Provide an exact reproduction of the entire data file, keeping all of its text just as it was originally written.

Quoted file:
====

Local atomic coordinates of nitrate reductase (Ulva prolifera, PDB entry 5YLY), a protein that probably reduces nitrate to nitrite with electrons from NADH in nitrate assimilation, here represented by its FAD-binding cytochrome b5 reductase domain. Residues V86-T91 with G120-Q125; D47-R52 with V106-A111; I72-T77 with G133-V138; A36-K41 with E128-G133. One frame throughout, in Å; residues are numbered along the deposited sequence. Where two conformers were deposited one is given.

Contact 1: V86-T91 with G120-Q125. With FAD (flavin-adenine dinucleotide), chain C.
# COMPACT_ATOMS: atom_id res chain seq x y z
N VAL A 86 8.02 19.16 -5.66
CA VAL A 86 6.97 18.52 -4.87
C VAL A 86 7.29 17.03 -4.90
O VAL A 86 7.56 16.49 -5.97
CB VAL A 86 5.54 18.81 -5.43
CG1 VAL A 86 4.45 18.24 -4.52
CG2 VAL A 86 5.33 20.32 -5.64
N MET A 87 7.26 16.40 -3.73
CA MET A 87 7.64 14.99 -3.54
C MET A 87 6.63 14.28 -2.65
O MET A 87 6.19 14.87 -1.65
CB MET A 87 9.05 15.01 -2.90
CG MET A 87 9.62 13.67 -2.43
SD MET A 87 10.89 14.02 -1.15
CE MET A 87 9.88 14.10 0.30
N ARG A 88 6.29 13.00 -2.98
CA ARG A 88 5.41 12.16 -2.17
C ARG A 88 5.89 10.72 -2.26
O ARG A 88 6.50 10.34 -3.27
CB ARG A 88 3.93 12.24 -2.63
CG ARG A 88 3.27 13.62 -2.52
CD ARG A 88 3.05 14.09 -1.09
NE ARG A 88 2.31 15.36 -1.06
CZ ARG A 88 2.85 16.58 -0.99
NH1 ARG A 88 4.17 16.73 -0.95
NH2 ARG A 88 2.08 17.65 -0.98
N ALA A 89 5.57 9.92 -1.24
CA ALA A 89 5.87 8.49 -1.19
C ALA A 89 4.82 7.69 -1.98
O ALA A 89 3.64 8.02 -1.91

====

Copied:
Local atomic coordinates of nitrate reductase (Ulva prolifera, PDB entry 5YLY), a protein that probably reduces nitrate to nitrite with electrons from NADH in nitrate assimilation, here represented by its FAD-binding cytochrome b5 reductase domain. Residues V86-T91 with G120-Q125; D47-R52 with V106-A111; I72-T77 with G133-V138; A36-K41 with E128-G133. One frame throughout, in Å; residues are numbered along the deposited sequence. Where two conformers were deposited one is given.

Contact 1: V86-T91 with G120-Q125. With FAD (flavin-adenine dinucleotide), chain C.
# COMPACT_ATOMS: atom_id res chain seq x y z
N VAL A 86 8.02 19.16 -5.66
CA VAL A 86 6.97 18.52 -4.87
C VAL A 86 7.29 17.03 -4.90
O VAL A 86 7.56 16.49 -5.97
CB VAL A 86 5.54 18.81 -5.43
CG1 VAL A 86 4.45 18.24 -4.52
CG2 VAL A 86 5.33 20.32 -5.64
N MET A 87 7.26 16.40 -3.73
CA MET A 87 7.64 14.99 -3.54
C MET A 87 6.63 14.28 -2.65
O MET A 87 6.19 14.87 -1.65
CB MET A 87 9.05 15.01 -2.90
CG MET A 87 9.62 13.67 -2.43
SD MET A 87 10.89 14.02 -1.15
CE MET A 87 9.88 14.10 0.30
N ARG A 88 6.29 13.00 -2.98
CA ARG A 88 5.41 12.16 -2.17
C ARG A 88 5.89 10.72 -2.26
O ARG A 88 6.50 10.34 -3.27
CB ARG A 88 3.93 12.24 -2.63
CG ARG A 88 3.27 13.62 -2.52
CD ARG A 88 3.05 14.09 -1.09
NE ARG A 88 2.31 15.36 -1.06
CZ ARG A 88 2.85 16.58 -0.99
NH1 ARG A 88 4.17 16.73 -0.95
NH2 ARG A 88 2.08 17.65 -0.98
N ALA A 89 5.57 9.92 -1.24
CA ALA A 89 5.87 8.49 -1.19
C ALA A 89 4.82 7.69 -1.98
O ALA A 89 3.64 8.02 -1.91